Two names to give here which set aside fiction from fact: Harriett Tubman and Fredrick Douglas.
Mr. Douglas was a freed slave escaping through traveling northern seaports. The memoirs of his life were published as The Life and Times of Fredrick Douglas (1881 and 1892). One such essay was named: Learning How to Read and Write. In this work, he recalls how his mistreatment as a slave took onto his first tutor, “Slavery soon proved as injurious to her as it did me.” The burden of this work provides evidence of his effort to survive needed to be shared for others to know.
Once freed, Frederick Douglas, assisted others at doing the same. His abolitionist movement published a few periodicals named: North Star and Douglas’ Monthly. After the Civil War had ended, former volunteer fighter who rose to the ranks of Union General in the battlefields were rewarded his efforts. Under President Rutherford B. Hayes he held a position at the White House as the first freed slave to have official employment.
Harriet Tubman also led slaves to freedom during the Civil War. Another abolitionist that gave directions to a secret passage in a tunnel heading north. It was known as the Underground Railroad. Runaways could have been captured, and real-life threats tormented those seeking to be free. From Ferry Raids to violent uprisings, Ms. Tubman is a fighter to put an end to the hold that the South used to profit from. Slavery consisting to workers laboring in fields up to 12 hours a day in unlivable conditions without pay. Nowadays the abuse of practice of labor should never restrain citizenship.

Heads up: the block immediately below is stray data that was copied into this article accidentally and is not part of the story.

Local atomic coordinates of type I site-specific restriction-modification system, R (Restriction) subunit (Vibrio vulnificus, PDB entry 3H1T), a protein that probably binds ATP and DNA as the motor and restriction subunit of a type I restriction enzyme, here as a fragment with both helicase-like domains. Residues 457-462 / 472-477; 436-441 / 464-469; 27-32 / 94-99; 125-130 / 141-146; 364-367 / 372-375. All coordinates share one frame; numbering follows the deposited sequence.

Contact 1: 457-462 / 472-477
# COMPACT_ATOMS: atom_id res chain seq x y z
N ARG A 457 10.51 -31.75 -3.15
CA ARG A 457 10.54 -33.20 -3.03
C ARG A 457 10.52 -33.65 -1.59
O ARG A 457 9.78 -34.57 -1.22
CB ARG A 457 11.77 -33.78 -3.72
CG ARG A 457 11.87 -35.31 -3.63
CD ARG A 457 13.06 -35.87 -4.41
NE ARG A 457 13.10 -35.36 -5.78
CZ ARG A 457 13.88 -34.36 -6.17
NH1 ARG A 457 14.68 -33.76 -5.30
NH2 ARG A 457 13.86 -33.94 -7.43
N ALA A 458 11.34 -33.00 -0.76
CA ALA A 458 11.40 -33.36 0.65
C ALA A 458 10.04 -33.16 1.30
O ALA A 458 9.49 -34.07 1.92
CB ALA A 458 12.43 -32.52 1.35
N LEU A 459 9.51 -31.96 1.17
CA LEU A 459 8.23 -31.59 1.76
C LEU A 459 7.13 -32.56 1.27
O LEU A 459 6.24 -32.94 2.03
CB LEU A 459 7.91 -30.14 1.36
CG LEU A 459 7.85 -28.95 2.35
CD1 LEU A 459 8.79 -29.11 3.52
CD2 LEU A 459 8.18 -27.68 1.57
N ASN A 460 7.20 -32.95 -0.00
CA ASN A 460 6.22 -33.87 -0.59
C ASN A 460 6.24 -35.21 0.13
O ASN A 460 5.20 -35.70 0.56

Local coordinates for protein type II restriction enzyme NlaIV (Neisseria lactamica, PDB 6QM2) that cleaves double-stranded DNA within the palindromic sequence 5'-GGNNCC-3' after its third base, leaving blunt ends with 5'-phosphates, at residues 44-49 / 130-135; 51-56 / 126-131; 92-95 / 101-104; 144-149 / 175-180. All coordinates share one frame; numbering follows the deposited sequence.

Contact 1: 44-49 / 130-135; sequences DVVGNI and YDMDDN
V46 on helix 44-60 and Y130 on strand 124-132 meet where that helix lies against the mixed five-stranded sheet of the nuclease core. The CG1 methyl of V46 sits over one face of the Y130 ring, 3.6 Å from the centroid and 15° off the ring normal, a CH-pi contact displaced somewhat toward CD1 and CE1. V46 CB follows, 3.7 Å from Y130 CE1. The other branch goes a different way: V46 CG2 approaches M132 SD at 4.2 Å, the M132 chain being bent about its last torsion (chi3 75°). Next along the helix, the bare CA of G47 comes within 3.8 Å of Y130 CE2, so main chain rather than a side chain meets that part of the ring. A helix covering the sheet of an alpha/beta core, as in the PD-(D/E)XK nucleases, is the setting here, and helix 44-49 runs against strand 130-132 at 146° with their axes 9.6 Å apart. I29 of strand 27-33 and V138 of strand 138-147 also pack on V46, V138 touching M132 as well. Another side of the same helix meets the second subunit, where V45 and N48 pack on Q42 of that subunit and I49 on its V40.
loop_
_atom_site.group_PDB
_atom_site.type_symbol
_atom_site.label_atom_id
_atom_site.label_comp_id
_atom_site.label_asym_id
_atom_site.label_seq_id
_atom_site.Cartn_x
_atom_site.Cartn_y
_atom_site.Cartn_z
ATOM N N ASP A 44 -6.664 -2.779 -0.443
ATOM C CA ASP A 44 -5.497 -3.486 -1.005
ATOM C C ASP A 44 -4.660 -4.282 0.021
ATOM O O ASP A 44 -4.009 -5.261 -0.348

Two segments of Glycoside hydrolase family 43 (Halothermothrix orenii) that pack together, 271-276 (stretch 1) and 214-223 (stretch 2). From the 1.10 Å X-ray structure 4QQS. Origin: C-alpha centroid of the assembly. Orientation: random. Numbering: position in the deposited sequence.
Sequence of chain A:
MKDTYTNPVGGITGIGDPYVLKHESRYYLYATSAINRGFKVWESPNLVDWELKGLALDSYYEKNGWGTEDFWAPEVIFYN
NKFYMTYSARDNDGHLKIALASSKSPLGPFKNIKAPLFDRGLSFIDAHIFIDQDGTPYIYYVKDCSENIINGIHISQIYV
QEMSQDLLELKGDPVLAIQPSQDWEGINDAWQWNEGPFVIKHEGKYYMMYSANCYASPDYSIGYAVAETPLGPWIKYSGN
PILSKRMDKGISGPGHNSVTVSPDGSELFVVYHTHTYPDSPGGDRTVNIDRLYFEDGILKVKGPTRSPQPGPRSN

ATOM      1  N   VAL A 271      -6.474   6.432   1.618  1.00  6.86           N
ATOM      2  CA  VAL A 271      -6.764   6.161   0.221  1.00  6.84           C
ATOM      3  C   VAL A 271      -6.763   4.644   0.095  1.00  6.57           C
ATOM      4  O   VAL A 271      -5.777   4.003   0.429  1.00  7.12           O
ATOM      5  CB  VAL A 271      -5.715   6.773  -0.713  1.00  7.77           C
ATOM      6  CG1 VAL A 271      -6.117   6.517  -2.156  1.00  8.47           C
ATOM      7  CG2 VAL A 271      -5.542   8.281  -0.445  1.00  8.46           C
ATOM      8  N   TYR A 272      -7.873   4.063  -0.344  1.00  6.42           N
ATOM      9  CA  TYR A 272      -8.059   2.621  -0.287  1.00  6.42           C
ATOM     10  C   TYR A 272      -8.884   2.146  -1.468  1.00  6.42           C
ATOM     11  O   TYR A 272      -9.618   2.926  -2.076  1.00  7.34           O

From the signing of The Emancipation Proclamation (which ended slavery), given by President Abraham Lincoln in 1863; to 160 years later in 2023 slavery still exists. Countries like Ukraine; Afghanistan and unknown parts of South American countries all claim questionably the whereabouts of lost children from refugeeing populations. Since 2014, word of separated children at the Texas and Mexico border have been in the press. Something has to be done.
Fiction or fact, the references of the written word had intentions to do more than entertain. Amazon Originals in 2021 airs the historical drama: The Underground Railroad. In the 1980’s we were left to rent the movie: Gone with the Wind at Blockbuster. As more activists and educators center to teach Race Theory and Gender Studies the topic of Modern-Day Slavery is hush. I reflect on times when this term “Modern Slavery” was not a vocabulary word for an elementary student. History is being lived now that will mold generations after our own.
Running is not for everyone. The help to survive after running away is a life-long challenge to some. Some stay and fight. Others may need protecting. Remember Freedom is not Free. No one deserves Modern Day Slavery. No citizen should be abandoned of citizenship or governmental protections. Leaders must lead and followers must be safe to do their part.
About the Creator
Jenia is from North Texas, college educated, loves to write and create stories. The years of internet publications have brought on many other sites. Vocal.Media is the fifth site to publish this creator.